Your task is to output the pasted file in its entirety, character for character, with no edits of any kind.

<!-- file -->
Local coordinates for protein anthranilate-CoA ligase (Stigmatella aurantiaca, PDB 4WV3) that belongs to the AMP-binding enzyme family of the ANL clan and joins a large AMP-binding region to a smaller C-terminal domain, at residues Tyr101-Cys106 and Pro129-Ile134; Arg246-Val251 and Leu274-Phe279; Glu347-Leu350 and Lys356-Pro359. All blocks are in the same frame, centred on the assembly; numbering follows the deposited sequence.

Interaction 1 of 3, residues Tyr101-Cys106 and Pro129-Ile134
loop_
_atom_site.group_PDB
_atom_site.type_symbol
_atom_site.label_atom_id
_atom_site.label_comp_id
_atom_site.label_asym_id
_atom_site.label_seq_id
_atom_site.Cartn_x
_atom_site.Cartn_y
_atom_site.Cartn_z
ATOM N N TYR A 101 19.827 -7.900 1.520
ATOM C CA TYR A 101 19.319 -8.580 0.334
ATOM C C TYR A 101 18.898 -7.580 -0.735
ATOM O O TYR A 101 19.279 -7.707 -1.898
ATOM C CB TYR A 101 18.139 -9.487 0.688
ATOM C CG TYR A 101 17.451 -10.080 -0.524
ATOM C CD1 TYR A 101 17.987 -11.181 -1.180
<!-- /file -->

Local coordinates for protein anthranilate-CoA ligase (Stigmatella aurantiaca, PDB 4WV3) that belongs to the AMP-binding enzyme family of the ANL clan and joins a large AMP-binding region to a smaller C-terminal domain, at residues Tyr101-Cys106 and Pro129-Ile134; Arg246-Val251 and Leu274-Phe279; Glu347-Leu350 and Lys356-Pro359. All blocks are in the same frame, centred on the assembly; numbering follows the deposited sequence.

Interaction 1 of 3, residues Tyr101-Cys106 and Pro129-Ile134
loop_
_atom_site.group_PDB
_atom_site.type_symbol
_atom_site.label_atom_id
_atom_site.label_comp_id
_atom_site.label_asym_id
_atom_site.label_seq_id
_atom_site.Cartn_x
_atom_site.Cartn_y
_atom_site.Cartn_z
ATOM N N TYR A 101 19.827 -7.900 1.520
ATOM C CA TYR A 101 19.319 -8.580 0.334
ATOM C C TYR A 101 18.898 -7.580 -0.735
ATOM O O TYR A 101 19.279 -7.707 -1.898
ATOM C CB TYR A 101 18.139 -9.487 0.688
ATOM C CG TYR A 101 17.451 -10.080 -0.524
ATOM C CD1 TYR A 101 17.987 -11.181 -1.180